3rd September 2013
By Andrew Graveson
I was interested to read a recent article in the Independent about new research connecting IQ to your financial situation. The research findings (published in the Science journal) suggest that the presence of money worries causes your intelligence to decline. When the money worries are removed the findings suggest that your IQ quickly recovers to a higher level.
What was the work that produced these results?
One set of findings came from IQ testing Indian sugarcane farmers. They produce most of their annual revenues from a single harvest. Because of this they tend to be pretty poor before the harvest and comparatively affluent immediately afterwards. The difference in their intelligence between these two periods, as measured by an IQ test, was a substantial nine to ten IQ points on average.
Another dataset came from measuring the intelligence of American shoppers. Half of those that were tested were asked how they would cope financially if they were landed with a big bill for car repairs. Those that would struggle to pay it (the poorer shoppers) scored an average 13 IQ points lower than the richer shoppers when an intelligence test was conducted after this question. A second group of shoppers did the test without this question being asked first. Their IQ test results did not vary according to their financial status.
We know that debt problems are a primary cause of money worries. Is it possible that an individual experiencing worry about their debts might suffer a temporary 10-13 point IQ loss like the farmers and shoppers? This seems very likely based upon this scientific research. The reasons appear to be rooted in the individual’s cognitive capacity being stretched by having to deal with their financial concerns and an IQ test at the same time. To put it another way, less brain power is available to solve the puzzles as much of this power is already absorbed by the financial difficulty that’s also on their mind.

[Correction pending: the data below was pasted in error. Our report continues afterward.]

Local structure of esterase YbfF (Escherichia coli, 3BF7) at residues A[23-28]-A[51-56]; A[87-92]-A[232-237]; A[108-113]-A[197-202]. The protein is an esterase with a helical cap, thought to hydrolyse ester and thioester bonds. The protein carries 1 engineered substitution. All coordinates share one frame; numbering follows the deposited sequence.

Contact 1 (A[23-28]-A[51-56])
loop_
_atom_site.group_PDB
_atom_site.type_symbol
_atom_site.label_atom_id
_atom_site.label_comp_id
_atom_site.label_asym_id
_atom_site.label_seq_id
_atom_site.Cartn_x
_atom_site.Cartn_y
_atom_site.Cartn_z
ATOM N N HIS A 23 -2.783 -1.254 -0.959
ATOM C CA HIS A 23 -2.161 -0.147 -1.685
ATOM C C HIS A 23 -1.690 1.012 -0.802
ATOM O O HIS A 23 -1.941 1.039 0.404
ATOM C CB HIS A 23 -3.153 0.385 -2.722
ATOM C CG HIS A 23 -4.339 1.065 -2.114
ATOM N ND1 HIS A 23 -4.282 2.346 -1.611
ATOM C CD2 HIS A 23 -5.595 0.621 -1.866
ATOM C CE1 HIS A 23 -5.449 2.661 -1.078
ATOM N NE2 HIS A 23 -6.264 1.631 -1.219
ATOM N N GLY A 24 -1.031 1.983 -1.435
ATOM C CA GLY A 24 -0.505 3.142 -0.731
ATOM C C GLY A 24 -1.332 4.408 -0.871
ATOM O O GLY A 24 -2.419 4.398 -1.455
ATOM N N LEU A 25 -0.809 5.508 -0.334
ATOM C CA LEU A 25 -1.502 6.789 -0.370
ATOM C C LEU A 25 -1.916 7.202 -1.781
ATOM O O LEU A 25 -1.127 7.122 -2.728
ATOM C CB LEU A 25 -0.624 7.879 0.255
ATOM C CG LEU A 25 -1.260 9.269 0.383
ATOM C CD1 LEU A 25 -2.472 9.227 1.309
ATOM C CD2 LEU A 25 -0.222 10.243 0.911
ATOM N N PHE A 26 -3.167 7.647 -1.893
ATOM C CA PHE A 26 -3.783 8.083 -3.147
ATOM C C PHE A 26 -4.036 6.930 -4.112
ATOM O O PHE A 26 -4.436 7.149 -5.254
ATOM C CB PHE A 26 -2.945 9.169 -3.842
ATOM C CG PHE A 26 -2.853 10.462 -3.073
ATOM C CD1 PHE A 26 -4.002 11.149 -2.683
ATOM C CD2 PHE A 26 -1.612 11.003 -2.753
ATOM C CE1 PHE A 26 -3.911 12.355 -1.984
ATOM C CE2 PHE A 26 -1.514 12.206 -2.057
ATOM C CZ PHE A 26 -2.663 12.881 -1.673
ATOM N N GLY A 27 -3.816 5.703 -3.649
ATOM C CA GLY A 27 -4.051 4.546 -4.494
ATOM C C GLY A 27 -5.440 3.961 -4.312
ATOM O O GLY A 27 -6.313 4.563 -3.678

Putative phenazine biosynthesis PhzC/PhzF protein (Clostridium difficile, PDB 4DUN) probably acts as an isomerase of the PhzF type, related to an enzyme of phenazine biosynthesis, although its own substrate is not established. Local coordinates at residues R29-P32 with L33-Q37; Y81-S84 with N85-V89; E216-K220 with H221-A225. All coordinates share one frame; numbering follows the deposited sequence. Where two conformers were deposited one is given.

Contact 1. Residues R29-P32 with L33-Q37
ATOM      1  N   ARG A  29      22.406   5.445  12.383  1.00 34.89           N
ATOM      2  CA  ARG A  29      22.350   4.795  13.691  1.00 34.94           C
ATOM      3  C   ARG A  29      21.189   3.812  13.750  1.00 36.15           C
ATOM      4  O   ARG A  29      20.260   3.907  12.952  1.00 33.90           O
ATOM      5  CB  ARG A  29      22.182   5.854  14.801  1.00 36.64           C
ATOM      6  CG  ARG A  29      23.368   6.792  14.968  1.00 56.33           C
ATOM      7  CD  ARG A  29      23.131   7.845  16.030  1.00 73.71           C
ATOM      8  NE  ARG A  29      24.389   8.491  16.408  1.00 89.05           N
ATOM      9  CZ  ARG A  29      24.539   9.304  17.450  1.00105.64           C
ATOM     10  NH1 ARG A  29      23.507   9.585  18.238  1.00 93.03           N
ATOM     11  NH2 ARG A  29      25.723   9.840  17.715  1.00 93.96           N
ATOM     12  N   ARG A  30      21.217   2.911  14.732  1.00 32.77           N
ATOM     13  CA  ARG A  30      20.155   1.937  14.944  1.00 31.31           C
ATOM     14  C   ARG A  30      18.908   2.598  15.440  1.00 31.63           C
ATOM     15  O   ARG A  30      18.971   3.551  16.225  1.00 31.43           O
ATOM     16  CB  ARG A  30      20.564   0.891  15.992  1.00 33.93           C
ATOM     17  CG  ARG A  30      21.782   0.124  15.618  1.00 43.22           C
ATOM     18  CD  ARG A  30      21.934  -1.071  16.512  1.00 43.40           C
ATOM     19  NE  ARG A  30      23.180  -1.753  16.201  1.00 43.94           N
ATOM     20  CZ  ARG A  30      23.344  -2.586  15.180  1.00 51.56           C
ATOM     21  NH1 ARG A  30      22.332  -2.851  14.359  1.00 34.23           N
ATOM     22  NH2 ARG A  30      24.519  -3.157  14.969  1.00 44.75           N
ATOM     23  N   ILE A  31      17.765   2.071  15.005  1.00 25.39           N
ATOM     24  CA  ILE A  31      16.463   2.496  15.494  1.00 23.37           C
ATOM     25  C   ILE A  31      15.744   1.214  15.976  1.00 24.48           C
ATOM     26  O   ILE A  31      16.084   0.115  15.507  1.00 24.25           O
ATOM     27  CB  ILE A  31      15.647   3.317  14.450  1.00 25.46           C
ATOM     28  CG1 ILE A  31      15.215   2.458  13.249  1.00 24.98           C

There’s a wealth of debt research in the UK that illustrates and explains the terrible health, professional and personal problems that debt can lead to for some individuals. This research linking intelligence to debt and other types of financial worry builds upon the existing knowledge and understanding. It would be easy to conclude that simply being in debt therefore makes it just that little bit harder (for some people) to make rational decisions about how to get out of it (or when to get out of it).
Anyone that agrees with this conclusion may connect this to the delays that some people experience before taking advice despite it being clear that a significant debt problem exists. They might also make a link with the worrying fact that some people make poor decisions about how to tackle their debts (not helped by some poor providers of debt advice that may be taking advantage of them).
There’s no evidence that people struggling with debt are any less intelligent that the general population on average. The new evidence that they may experience a temporary impairment of their ability to deploy their intelligence (when worrying about their situation) is however significant in several ways. Not least, anyone seeking advice or a debt solution should step back quietly and make time to think through their options prior to making any final commitment. A hasty decision during a stressful period might be a source of future regret.